Thomson studies the politics of science

Assistant professor Vivian Thomson splits her study time between environmental science and politics.

By Linda J. Kobert
This is an image of Vivian Thomson

Photo by Stephanie Gross.

Vivian Thomson (PhD, Government ’97) rides through the streets of Charlottesville, rain or shine, on a bicycle.

As an assistant professor with a joint appointment in the Department of Environmental Sciences and the Woodrow Wilson Department of Politics, Thomson rides the edge between two ways of thinking professionally, too. Along with Thomas Smith, she co-directs the new interdisciplinary major Environmental Thought and Practice.

“I wind up teaching students who come at environmental issues from a number of different perspectives,” Thomson said. “That’s one reason I wanted to help create the program.”

Thomson reflects a confluence of interests in her own background as well. She holds degrees in ecology and biology and a doctorate in American politics, and her teaching and research are a continuation of this interdisciplinary focus. They are also informed by her first career. For 10 years spanning the Reagan, Bush and Clinton administrations, Thomson worked as a senior policy analyst for the Environmental Protection Agency. It was her job to analyze data and advise political appointees on the health, environmental, economic and scientific implications of environmental policy.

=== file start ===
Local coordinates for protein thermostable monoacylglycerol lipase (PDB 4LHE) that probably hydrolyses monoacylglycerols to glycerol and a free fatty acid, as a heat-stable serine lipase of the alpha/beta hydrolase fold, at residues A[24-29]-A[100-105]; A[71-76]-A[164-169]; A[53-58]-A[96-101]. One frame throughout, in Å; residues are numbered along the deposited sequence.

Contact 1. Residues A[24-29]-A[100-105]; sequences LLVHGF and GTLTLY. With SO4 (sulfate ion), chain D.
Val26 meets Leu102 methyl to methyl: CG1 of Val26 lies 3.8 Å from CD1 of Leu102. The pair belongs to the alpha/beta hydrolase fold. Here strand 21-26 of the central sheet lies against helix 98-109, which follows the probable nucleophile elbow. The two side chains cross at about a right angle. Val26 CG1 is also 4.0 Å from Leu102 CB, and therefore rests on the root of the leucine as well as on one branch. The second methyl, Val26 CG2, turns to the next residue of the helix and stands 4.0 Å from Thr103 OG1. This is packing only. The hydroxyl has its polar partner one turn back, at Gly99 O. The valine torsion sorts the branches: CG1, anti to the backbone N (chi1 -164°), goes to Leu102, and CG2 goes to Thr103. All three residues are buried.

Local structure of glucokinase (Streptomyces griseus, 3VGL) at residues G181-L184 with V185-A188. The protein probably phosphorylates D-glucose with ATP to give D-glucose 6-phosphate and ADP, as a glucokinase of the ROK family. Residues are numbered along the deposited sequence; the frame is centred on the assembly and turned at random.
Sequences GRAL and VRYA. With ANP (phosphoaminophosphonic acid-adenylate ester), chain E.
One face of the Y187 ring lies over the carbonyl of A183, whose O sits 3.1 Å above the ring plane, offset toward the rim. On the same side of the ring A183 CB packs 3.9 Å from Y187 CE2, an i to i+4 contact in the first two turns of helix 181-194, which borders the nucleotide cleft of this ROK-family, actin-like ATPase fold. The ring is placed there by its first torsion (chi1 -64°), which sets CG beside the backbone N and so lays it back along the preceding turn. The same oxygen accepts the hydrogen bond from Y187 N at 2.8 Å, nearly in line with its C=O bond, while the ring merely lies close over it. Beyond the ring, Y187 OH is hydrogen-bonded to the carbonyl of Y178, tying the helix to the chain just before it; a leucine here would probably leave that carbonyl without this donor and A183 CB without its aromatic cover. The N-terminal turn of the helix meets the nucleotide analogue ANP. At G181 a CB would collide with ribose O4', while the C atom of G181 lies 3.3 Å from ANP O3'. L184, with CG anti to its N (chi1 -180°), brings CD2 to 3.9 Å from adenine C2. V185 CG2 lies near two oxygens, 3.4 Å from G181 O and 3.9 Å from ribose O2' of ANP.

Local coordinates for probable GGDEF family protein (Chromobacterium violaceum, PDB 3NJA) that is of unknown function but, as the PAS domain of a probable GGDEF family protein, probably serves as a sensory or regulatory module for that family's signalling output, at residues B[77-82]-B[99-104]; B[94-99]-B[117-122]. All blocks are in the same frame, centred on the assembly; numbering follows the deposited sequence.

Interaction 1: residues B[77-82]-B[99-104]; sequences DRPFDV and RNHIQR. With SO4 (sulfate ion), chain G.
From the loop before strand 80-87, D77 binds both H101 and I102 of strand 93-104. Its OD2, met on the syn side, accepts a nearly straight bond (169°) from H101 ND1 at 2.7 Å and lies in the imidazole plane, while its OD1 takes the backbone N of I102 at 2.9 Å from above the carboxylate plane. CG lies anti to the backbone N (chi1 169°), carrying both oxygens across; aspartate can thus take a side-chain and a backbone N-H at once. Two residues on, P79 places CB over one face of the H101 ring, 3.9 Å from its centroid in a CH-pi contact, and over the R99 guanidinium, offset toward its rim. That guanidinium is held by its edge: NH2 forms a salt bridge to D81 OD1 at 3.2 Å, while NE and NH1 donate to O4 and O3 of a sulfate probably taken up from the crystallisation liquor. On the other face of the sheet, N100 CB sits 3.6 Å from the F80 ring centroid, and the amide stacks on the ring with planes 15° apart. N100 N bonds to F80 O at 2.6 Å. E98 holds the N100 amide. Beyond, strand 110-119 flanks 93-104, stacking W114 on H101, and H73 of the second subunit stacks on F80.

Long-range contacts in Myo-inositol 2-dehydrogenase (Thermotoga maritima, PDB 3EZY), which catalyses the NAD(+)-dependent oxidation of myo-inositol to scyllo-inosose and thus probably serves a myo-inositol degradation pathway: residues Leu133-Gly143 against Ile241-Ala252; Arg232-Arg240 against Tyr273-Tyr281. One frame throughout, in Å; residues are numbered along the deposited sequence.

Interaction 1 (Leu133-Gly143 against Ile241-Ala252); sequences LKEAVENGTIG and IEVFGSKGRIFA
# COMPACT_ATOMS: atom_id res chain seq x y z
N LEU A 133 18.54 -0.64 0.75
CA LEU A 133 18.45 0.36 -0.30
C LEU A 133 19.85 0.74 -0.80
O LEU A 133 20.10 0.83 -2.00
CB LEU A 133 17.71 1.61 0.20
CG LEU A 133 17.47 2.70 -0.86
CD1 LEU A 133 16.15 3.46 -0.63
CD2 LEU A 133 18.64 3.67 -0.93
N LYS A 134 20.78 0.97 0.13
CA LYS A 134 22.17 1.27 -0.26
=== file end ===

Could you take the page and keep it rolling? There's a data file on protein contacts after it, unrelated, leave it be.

She is quick to point out that, in order to create successful policy, one needs not only the technical expertise but also some understanding of the ways in which these issues relate to the social, ethical, historical, political and cultural context in which they are played out.

Thomson spent the last academic year on a Fulbright fellowship, teaching American studies at the University of Southern Denmark in Odense. She found the experience extraordinarily informative on a number of levels.

“One of the lessons that will be with me for the rest of my life is what it’s like for a Dane to look at America in terms of environmental protection,” she said. “My Danish students did not regard Americans as environmentalists. It was humbling.”

Still, when it comes to creating a system that supports environmentally conscious policy, Thomson is filled with unflagging optimism. “We are the richest country in the world,” she declared. “We can do this.”